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box turtle 3

An Eastern Box Turtle lumbered across the old homestead yesterday, pausing long enough to pose for some pictures. These turtles (scientific name Terrapene Carolina carolina) are common in the Carolinas (hence the name, I guess).  When I was young we would sometimes find one and keep it as a pet for a week or two.  We would put it in a terrarium with a water bowl and feed it lettuce and crickets. Because they are rather boring in captivity, we would always release them back into the wild.


Box turtles are cool reptiles because they have a hinged plastron (the lower part of the shell) and can close it up snugly against the upper shell when they feel threatened. Its a very effective defense mechanism. When Jingles was about two years old she found a box turtle in the back yard and barked at it for hours until she lost her voice. When she eventually lost interest, the turtle opened up and went on its merry way, none the worse for the experience.

box turtle 2

This one was a female. You can tell because the female has a flat plastron, while the male’s is concave to allow it to more easily mount the female during mating. (Sorry, I didn’t think to take a photo at an angle to show the plastron.)

I did learn something from this visitor: taking a good photo of a box turtle requires a lot of patience.

Do you have any interesting turtles where you live?


17 Responses

  1. We have turtles in the lake behind our house. But we dont get to see anything but their head swimming.

  2. What great pictures and interesting information.

  3. Thanks for reminding of our summer vacations in Missouri as a kid. There were a lot terrapins everywhere. Here in Ohio I guess we are too far north for them.

  4. Thanks for sharing that info about box turtles!
    I have never seen one in my life!
    Kisses and hugs

  5. Nice looking turtle. While box turtles may be common in the Carolinas, they’re endangered in Massachusetts and should be in a number of other states. Even in the Carolinas, their numbers are declining.

    The problems turtles face include habitat destruction, roads, lawn mowers, nest predation by urban/suburban predators (Raccoons, skunks, opossums, etc.), and collecting by people who take them home as pets or release them elsewhere (sometimes with the best of intentions.) They’re intelligent and territorial, so moving them out of their home range will usually lead them to wander.

    The best thing to do if you find a turtle in the road is to take it across in the direction it was headed and release it about 30-50 feet from the roadside.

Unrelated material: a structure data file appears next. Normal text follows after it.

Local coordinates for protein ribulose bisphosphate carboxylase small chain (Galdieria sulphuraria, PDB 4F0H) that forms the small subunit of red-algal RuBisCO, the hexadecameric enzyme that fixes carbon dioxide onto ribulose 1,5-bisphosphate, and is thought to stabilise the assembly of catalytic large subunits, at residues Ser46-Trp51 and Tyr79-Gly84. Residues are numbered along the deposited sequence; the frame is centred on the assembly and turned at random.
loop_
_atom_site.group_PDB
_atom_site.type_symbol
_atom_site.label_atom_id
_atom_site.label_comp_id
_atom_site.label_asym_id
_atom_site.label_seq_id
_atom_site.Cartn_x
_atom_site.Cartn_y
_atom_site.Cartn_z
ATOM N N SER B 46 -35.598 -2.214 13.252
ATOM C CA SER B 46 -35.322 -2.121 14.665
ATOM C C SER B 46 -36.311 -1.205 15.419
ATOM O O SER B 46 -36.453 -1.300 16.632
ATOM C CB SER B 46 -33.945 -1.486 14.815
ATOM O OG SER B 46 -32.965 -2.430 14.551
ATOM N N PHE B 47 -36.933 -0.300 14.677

For the poster from Ohio, they do live that far North.

    Here’s a link to a very good website dealing with issues in box turtle conservation.


    Sorry if this is too much information, but these wonderful, ancient creatures deserve to be protected.

    • Thank you, Mark. I was unaware of the decline of the box turtle. After reading your comments and visiting the link you provided, I must confess I feel a little guilty about keeping them as pets, even if it was 40 years ago.

  6. What a lovely critter

  7. When we lived in Victoria in a dairy farming area we would often see dead ones on the roads, they lived in the dams on the farms. I hated seeing them run over. I came across one still alive once but his shell had been crushed by a car. I had to it it out of its misery with a whack on the head with a bit of wood. It was necessary but still a horrible thing to have to do. Poor little thing. They are harmless & beautiful creatures so it’s terrible to see that happen to them

  8. It’s amazing how resilient turtles can be. I recently saw a snapper with severe shell fractures and a deep wound. She went to a rehabber and was treated. It will take about two years for her to recover fully, but she will.

    If you find an injured turtle, the best thing to do is take her to a rehabber or vet with some expertise. Even if the turtle doesn’t make it, it may be possible to save her eggs (most road-killed turtles are females looking for nest sites.) If the eggs are viable, the hatchlings can be head-started and/or released in appropriate habitat.

  9. My Daddy used to bring these thangs home frum the place ware he wurked and take care of them fer a bit. He sed it wuz cause they needed sum vaitamins wutever those are. They stayed in our yard and it wuz the rool dawgs may not tuch them!! But shh dont tell but I mebbe sniffed them a little bits.

    Yer pal Dozer

  10. Lovely blog! Thanks for the visit.

  11. I don’t think I have ever seen a turtle in the wild! Love the photos and information.

  12. We found an Eastern Painted Turtle in the woods a few months ago. It was really cool, a nice deviation from the “usual” wildlife we see around here.

  13. Thanks for visiting my blog! We rarely have turtles here in our area, because it is way too dry. But sometimes they just show up out of nowhere! 🙂

  14. Boy oh boy, if we had box turtles here I’d be jumping for joy. Everything in the chestnut forest either stays in hiding or moves way too fast for me to get a decent photo. The doxie would just luuuuuv barking at this little gal!

  15. I see these all the time here in south Georgia woods. They are really cool turtles.

  16. Snapping turtle soup is delicious!… if you make it right.

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